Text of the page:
Payday loans

July 19, 2013

HR Fact Friday: HR Q&A – I’d Like to See My Personnel File

Filed under: Compliance,Employment Law,General HR Buzz — Tags: 6:00 am

Q:   We have an employee who requested a copy of their personnel file.  We’ve always treated these as extremely confidential.  Am I obligated to comply with this request?        Signed – Worried Sick

A:  Dear Worried Sick -

I have a very simple answer for you, “It depends!”  Now, before you roll your eyes and pull out the headache medicine, I’ll explain why.  Understandably, when an employee asks to view, let alone, copy their personnel file, HR folks tend to get a little anxious because we start imagining the worst case scenario.  This could be a signal they are preparing to file a claim, but at the very least, they may have a problem or are just becoming disenchanted with their job.

Federal law requires access in certain instances, to review their records regarding exposure to toxic substances or harmful physical agents, as well as their medical records.

The majority of states have laws governing employee rights to access their personnel files, but these laws vary significantly by state.  Some of the differences include:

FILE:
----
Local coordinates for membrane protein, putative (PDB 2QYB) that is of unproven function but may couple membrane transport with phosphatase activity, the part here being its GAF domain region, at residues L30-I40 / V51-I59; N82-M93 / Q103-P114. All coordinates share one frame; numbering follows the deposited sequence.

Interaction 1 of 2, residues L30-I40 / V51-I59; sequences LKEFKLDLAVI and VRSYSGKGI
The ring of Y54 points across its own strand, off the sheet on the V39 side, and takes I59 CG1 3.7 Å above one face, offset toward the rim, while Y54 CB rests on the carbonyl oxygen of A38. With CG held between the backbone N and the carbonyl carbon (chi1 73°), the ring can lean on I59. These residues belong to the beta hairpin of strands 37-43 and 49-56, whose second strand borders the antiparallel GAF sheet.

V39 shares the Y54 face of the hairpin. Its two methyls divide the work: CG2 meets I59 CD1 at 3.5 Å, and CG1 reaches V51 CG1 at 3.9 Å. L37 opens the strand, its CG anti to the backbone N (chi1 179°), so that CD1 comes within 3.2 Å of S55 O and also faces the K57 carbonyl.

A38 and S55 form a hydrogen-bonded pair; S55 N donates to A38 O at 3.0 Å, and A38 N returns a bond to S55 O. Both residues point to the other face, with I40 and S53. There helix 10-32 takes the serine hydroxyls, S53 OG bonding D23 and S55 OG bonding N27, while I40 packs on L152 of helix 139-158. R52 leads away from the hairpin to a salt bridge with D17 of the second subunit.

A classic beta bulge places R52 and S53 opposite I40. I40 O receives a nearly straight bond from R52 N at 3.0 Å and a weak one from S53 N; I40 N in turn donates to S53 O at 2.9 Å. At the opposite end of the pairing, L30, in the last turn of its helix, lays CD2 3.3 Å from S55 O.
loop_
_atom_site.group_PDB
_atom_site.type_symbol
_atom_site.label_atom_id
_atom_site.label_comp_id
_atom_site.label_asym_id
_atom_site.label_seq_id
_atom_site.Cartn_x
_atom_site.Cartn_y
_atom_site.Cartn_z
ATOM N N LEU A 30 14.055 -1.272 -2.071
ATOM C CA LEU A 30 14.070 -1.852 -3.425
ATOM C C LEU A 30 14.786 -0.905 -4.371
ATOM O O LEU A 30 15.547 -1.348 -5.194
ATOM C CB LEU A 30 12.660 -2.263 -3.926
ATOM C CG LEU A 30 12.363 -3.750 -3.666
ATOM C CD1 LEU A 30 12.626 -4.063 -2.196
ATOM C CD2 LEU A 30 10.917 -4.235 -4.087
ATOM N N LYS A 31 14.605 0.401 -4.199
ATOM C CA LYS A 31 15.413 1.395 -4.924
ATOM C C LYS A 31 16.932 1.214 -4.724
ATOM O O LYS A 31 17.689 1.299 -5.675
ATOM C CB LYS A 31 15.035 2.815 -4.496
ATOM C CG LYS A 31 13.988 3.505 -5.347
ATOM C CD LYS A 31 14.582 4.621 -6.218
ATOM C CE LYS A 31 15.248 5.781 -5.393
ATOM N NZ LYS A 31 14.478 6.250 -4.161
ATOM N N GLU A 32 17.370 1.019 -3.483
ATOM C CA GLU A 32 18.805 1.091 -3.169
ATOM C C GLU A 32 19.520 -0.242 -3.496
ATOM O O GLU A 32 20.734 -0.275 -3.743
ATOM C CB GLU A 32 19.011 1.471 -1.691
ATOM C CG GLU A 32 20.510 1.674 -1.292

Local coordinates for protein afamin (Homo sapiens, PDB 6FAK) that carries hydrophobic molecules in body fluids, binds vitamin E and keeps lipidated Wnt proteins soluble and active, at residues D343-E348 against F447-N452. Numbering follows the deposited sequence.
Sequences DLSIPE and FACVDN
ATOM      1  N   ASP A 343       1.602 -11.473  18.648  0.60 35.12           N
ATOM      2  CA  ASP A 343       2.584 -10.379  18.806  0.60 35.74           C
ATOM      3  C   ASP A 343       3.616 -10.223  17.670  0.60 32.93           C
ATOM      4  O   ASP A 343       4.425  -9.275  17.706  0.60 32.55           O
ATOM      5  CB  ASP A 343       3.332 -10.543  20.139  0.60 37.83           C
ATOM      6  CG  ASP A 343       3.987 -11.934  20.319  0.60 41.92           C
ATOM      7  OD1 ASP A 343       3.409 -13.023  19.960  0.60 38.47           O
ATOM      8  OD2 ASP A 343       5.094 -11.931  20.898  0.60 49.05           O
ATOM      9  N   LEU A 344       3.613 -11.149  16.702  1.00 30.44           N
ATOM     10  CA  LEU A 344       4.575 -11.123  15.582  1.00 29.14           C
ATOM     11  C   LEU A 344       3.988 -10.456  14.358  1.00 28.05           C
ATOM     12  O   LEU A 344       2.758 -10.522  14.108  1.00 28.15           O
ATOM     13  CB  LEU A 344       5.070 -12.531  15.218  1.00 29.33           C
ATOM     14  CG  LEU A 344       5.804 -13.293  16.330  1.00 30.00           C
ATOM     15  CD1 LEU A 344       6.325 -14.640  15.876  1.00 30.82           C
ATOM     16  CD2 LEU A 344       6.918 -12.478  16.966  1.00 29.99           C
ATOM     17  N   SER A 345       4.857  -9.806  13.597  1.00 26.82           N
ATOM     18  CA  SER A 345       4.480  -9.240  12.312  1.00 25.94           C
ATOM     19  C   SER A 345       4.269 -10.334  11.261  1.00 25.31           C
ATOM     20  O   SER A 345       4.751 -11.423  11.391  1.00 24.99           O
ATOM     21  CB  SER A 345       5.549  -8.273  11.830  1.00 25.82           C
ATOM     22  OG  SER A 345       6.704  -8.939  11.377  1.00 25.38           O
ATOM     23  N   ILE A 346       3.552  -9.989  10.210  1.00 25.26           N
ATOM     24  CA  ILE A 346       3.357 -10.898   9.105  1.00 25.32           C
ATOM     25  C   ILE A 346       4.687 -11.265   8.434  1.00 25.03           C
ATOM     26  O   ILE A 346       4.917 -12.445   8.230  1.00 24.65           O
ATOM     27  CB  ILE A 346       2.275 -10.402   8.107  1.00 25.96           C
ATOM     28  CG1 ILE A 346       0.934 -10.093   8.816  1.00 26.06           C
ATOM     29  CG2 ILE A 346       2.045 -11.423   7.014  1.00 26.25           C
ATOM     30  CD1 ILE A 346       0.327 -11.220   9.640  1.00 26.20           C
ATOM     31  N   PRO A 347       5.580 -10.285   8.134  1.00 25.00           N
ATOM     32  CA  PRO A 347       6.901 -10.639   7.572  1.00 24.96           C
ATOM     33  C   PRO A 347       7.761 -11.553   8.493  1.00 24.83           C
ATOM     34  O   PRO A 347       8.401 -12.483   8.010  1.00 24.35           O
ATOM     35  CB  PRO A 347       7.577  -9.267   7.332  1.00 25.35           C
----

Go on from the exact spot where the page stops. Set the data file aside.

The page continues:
• Whether the law applies to public employers only or to both public and private employers
  • If both current and past employees may have access
  • If access is required, how much time does the employer have to respond to the request
  • What types of documents may be viewed and what may be excluded
  • When and how the inspection of the file will take place
  • Whether documents may be copied
  • If an employee who disagrees with the file’s contents can add statements regarding their disagreement

Allowing employees to view their files may actually help prevent a lawsuit, even if you are not required by law, if the files are in good order and issues are appropriately documented.  Allowing access also sends the message that you have nothing to hide, are confident in your HR practices, and believe you can defend your actions.  Employees sometimes think that what is in their files “belongs to them.”  While that is not entirely true, if you kept the employee informed, had them sign the documents and gave them copies, then most of what they will be looking at, they should already have!

The bottom line is to check your state law, determine what you must allow and what you will allow, document your new policy, and call your employee.  If your house is in order, you have nothing to worry about!

Share

No Comments

No comments yet.

RSS feed for comments on this post.

Sorry, the comment form is closed at this time.